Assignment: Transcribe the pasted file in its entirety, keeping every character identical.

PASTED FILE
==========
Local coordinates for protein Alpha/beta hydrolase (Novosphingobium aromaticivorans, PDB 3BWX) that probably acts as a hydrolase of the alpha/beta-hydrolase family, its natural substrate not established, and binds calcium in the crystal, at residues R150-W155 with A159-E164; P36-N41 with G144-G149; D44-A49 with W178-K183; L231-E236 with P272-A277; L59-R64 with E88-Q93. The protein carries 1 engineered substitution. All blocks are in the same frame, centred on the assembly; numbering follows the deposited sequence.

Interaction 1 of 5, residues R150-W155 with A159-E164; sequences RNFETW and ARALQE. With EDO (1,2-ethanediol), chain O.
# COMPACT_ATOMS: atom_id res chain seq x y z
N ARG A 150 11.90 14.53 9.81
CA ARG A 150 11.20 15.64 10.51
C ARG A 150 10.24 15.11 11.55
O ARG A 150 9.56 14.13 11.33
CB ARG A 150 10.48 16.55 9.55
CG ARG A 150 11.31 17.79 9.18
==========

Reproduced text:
Local coordinates for protein Alpha/beta hydrolase (Novosphingobium aromaticivorans, PDB 3BWX) that probably acts as a hydrolase of the alpha/beta-hydrolase family, its natural substrate not established, and binds calcium in the crystal, at residues R150-W155 with A159-E164; P36-N41 with G144-G149; D44-A49 with W178-K183; L231-E236 with P272-A277; L59-R64 with E88-Q93. The protein carries 1 engineered substitution. All blocks are in the same frame, centred on the assembly; numbering follows the deposited sequence.

Interaction 1 of 5, residues R150-W155 with A159-E164; sequences RNFETW and ARALQE. With EDO (1,2-ethanediol), chain O.
# COMPACT_ATOMS: atom_id res chain seq x y z
N ARG A 150 11.90 14.53 9.81
CA ARG A 150 11.20 15.64 10.51
C ARG A 150 10.24 15.11 11.55
O ARG A 150 9.56 14.13 11.33
CB ARG A 150 10.48 16.55 9.55
CG ARG A 150 11.31 17.79 9.18